Saturday, September 25, 2010

Sleep Apnea risk factor for Coronary Artery Disease

From Medscape Medical News

New Findings Support Obstructive Sleep Apnea as a Risk Factor for Coronary Artery Disease
Becky McCall

September 24, 2010 (Barcelona, Spain) — The latest findings from a Swedish study suggest that obstructive sleep apnea (OSA) might be a stronger risk factor for coronary artery disease (CAD) than commonly recognized factors like obesity, diabetes, smoking, and hypertension, and even more prevalent in the CAD population than has been previously reported.

Here at the European Respiratory Society 2010 Annual Congress, Yuksel Peker, MD, a pulmonologist at Skaraborg Hospital in Skövde, Sweden, presented the latest findings from the ongoing Randomized Intervention with CPAP in Coronary Artery Disease and Sleep Apnoea (RICCADSA) trial.


The study is ongoing, Dr. Peker acknowledged, but analyses of baseline demographics and comorbidity profiles continue to strongly support OSA as a risk factor for CAD.

Dr. Peker said that not only is the prevalence of OSA "surprisingly high," these patients do not always show typical symptoms such as sleepiness.

"We found that the prevalence of OSA is 64% in the CAD population. This is very high. Hypertension is 58% and obesity 28% [in this population], so OSA is much more common than more conventional risk factors. Of course, these comorbidities probably interact. In fact, CAD patients with OSA have far more comorbidities than CAD patients without OSA," he told Medscape Medical News.

Friday, September 10, 2010

Sleep apnea tied to migraines, heart arrhythmia in Vikings' Percy Harvin

Report: Harvin dealing with sleep apnea

Last update: September 10, 2010 - 5:46 AM

NEW ORLEANS -- Percy Harvin has expressed confidence of late that doctors are confident they have found a way to manage the wide receiver's issue with migraine headaches.

But Harvin had refused to elaborate on the topic until Thursday.

Harvin told NBC reporter Andrea Kremer that he has been diagnosed with sleep apnea and that doctors believe that is the main issue triggering migraine headaches that kept Harvin out for much of training camp.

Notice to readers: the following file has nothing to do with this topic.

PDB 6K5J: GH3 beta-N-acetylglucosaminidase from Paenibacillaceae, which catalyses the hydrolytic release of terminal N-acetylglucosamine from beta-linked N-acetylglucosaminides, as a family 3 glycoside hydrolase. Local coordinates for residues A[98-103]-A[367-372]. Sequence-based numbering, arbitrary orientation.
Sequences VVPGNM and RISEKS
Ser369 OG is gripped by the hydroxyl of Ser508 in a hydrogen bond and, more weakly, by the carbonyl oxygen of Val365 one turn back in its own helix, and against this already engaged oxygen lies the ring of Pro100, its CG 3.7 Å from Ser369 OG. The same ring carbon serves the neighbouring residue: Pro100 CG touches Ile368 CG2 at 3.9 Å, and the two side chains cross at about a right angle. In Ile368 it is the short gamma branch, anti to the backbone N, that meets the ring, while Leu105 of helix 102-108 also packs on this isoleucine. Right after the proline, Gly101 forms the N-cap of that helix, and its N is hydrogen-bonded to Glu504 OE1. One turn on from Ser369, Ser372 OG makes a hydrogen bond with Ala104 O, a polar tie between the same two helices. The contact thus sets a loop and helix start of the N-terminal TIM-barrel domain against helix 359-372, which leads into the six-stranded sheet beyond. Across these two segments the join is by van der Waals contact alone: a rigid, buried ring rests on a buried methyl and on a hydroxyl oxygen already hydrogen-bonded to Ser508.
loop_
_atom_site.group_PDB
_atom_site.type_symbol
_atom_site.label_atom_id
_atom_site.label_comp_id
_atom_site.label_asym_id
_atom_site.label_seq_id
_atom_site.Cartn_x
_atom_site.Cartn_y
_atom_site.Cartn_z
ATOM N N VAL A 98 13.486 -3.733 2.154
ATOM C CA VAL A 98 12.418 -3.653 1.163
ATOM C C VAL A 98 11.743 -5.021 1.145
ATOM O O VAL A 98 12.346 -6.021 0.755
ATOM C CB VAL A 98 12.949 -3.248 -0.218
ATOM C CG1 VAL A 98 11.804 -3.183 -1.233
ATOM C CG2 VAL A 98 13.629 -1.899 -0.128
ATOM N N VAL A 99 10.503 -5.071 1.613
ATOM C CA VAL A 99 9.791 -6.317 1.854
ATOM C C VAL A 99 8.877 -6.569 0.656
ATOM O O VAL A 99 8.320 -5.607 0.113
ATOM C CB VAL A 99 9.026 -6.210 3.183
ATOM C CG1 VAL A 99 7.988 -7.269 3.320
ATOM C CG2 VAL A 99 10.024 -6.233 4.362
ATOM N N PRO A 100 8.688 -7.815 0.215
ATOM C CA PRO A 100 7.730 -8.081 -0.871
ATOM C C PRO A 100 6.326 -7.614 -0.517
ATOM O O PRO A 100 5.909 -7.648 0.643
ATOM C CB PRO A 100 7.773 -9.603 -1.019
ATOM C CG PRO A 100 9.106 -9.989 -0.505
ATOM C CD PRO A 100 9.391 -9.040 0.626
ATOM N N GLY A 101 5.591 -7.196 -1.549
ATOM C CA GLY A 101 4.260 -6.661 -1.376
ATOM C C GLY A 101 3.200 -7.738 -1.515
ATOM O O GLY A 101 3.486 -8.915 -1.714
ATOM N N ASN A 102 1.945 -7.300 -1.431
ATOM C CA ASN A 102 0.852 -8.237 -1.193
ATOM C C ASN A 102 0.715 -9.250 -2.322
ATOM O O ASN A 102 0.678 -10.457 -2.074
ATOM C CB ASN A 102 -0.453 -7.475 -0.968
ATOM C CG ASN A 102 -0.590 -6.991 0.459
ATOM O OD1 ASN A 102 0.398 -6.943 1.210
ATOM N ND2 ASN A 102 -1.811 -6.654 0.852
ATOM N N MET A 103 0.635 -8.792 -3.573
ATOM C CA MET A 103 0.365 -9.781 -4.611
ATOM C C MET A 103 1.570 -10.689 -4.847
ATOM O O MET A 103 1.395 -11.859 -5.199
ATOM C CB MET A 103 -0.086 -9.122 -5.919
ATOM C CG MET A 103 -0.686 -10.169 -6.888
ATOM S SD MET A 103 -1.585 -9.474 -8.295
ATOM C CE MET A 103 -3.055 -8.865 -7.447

Harvin had an extremely scary moment during the preseason when he collapsed on the field at Winter Park after the onset of another migraine. He was taken to the hospital in an ambulance and said his heart stopped beating for 10 seconds while he was there. Doctors began to believe that Harvin was not getting enough oxygen while sleeping.....

Saturday, September 4, 2010

Sleepiness and health in midlife women

Sleepiness and health in midlife women: results of the National Sleep Foundation's 2007 Sleep in America poll.

Chasens ER, Twerski SR, Yang K, Umlauf MG.

Behav Sleep Med. 2010 Jul;8(3):157-71.


The 2007 Sleep in America poll, a random-sample telephone survey, provided data for this study of sleep in community-dwelling women aged 40 to 60 years. The majority of the respondents were post- or perimenopausal, overweight, married or living with someone, and reported good health. A subsample (20%) reported sleepiness that consistently interfered with daily life; the sleepy subsample reported more symptoms of insomnia, restless legs syndrome, obstructive sleep apnea, depression and anxiety, as well as more problems with health-promoting behaviors, drowsy driving, job performance, household duties, and personal relationships. Hierarchical regression showed that sleepiness along with depressive symptoms, medical comorbidities, obesity, and lower education were associated with poor self-rated health, whereas menopause status (pre-, peri- or post-) was not. These results suggest that sleep disruptions and daytime sleepiness negatively affect the daily life of midlife women.